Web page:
Back for another crack at tech talk

Published on 30th January 2023
Author George Dodds

It’s been a while … but New Year, new blog and all that.

Not that the time spent away has been wasted. Not at all, nothing could be further from the truth.

Having embraced a lifetime of eye-watering technological advancement – my first job required a portable Olivetti typewriter, the last powered by more computer hardware than (allegedly) landed men on the moon, it is reasonable to claim that I’ve always loved a gadget.

A mere arm and a leg bought a Mobira Senator in 1983, the Tandy 102 – carried in a discreet briefcase including a three-pin, 13amp plug – allowed copy to be filed from exotic venues as far afield as Drogheda, Crowtree and Warrington; as long as the Velcro kept the cups attached to the headset and the copy takers accepted the reverse charges. Motorola, dumb phones, laser discs, Betamax, sloot coding, Webcrawler, pagers and Dogpile. Some made more of a mark than others.

The wobbly wonderful web arrived with dial-up and modems in the mid-1990s when browsing the ‘net meant racking up a phone bill which would make even a British Gas executive blush in 2023, Googling was still to become the verb of choice for the English speaking world and broadband was a term for Girlschool tribute acts.

Keeping on top of the new digital world took some doing but afore-mentioned WWW also offered the opportunity spread one’s educational wings, to enrol – and graduate – from some of the finest universities in the world, all by via the wonders of technology.

A BS in Fermentation Studies from Appalachian State University, an MA in Puppetry via University of Connecticut and a diploma in Only Fools and Horses from University Centre, Mysercough.

All achievable at the clack of a keyboard had the time not been spent on more sensible pursuits. As George Best probably never said – a life dedicated to sport, drink and women with the rest frittered away.

But now it seems even British speedway is joining the techie revolution. Following the BSPL’s announcement in September a totally reasonable misunderstanding led me to enrol in the University of Los Pablos’s study of the wider impact on global warming and deforestation pertaining to the shapeshifting actions of Optimus, Bumblebee and Unicron.

My mistake.

Turns out that Transponders are not robots in disguise.

But in fact a way of – among other things – timing speedway bikes in the 60 or so seconds that they spend buzzing around British tracks.

Nothing too revolutionary. We’re not talking about the switch from two to four valves, upright to lay-down, even the radical morphing of white to green and back let alone the ruling that black and yellow must no longer mix. Fair point as we could have ended up with green and olive green. or for those of you watching in black and white, red is leading blue with yellow third.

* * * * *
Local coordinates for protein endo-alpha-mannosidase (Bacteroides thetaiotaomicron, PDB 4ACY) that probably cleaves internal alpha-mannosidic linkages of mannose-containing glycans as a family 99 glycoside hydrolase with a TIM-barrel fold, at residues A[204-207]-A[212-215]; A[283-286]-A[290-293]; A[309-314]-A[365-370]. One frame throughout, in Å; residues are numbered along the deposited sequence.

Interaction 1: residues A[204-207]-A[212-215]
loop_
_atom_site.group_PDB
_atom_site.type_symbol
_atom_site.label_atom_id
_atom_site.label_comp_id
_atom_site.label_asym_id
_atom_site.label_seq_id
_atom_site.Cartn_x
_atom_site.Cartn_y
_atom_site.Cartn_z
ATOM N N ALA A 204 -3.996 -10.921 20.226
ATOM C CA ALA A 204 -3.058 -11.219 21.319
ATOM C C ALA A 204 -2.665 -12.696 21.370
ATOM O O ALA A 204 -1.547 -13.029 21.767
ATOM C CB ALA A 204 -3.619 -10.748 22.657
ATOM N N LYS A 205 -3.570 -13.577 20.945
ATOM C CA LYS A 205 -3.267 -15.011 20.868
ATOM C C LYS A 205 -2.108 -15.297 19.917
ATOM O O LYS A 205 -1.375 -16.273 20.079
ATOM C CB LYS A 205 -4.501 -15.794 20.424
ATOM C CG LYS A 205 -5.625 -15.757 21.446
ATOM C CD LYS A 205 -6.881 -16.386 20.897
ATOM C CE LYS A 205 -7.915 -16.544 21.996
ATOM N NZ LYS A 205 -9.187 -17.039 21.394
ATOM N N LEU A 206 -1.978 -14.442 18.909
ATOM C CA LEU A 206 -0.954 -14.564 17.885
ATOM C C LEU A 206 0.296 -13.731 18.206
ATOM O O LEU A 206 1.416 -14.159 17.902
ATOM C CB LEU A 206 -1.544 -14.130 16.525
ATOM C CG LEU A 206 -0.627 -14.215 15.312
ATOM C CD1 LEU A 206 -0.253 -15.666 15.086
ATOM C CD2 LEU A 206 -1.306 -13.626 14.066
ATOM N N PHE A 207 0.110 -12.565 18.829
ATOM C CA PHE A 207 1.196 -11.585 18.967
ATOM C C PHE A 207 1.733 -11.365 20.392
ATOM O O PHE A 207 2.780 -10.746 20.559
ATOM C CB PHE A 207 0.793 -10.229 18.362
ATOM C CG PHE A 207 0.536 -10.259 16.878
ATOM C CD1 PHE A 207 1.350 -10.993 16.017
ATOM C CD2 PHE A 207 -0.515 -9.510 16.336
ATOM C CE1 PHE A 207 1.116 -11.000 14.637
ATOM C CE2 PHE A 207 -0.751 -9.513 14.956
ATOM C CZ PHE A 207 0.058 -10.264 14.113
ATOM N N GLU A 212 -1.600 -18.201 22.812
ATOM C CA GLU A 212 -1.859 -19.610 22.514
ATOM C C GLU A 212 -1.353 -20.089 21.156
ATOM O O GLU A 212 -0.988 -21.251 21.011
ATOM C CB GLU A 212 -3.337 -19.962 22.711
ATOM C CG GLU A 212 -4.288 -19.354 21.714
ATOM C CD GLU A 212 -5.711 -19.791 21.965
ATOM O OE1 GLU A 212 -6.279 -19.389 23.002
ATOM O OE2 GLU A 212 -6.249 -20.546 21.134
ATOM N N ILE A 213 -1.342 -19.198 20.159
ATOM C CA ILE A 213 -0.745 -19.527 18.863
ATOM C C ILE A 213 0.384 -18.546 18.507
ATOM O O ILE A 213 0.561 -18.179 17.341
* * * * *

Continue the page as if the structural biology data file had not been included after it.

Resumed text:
Most motorsport has used this type of timing technology since the 1980s and even the most obscure half marathon or 10K has them buried in the runners’ numbers to provide an accurate timing down to six decimals. Which probably means my, self-timed, Great North Run record of 1:05.39 is unlikely to be repeated. Not least because in the intervening years the 361 has been diverted.

Now this is important stuff for many a speedway anorak for whom failure to collate even one heat time qualifies you for an appointment with Madame Guillotine.

Personally I’m more of a quite rapid, pretty slow, nippy type of person. I find the actual seconds, especially fractions thereof, spent on track of minimal relevance and a holeshot just one letter away from my opinion of its usefulness.

One thing it should do is remove the slightly dubious nature of some existing track records – the fact that Zane Kelleher is supposedly the fastest man in the history of Plymouth speedway by quite some distance immediately springs to mind.

Already there have been calls for transponders to be used to sort out the sometimes somewhat arbitrary views on what constitutes a fair and even start to a race.

Sometimes you have to be careful what you wish for – just ask football fans who for years screamed for technology to be used to referee matches and now want VAR encased in concrete and dropped off a long pier. Hard to believe that one of the more bizarre reasons for the delay of its introduction was that TV replays would take the supposedly much-loved element of controversy from the game.

My suspicion is that rather than even breaks and four in a row racing for the first turn, speedway started on transponders would actually lead to more staggered but totally legal launches from the tapes. And much howling, gnashing of teeth and application of the caps-lock

It would reward those with genuinely lightening reflexes who, over the years, have been the victims of referees too afraid to let that faster than a speeding bullet clutch drop go for fear of attracting a rabid mob carrying flaming torches and pitchforks march on the official’s box. Much easier to put the red lights on, pull everyone back and hand out random warnings.

But you can’t, indeed shouldn’t, stand in the way of progress.

A sport which fails to embrace the modern is destined to disappear into it’s own past. Echoes indeed of that especially disturbing episode from Life of Mars.

Remember the one when Gene Hunt and Sam Tyler fired up the Cortina and back in the 1970s. Four men in black spluttered around a cinder track on unsilenced JAPs, the smell of burning Castrol filled the air and a strange Scotsman launched the Saturday night entertainment with the words “Let’s have a parade.”

It remains to be seen whether he will be fitted with a transponder come April 1.

George Dodds
George Dodds

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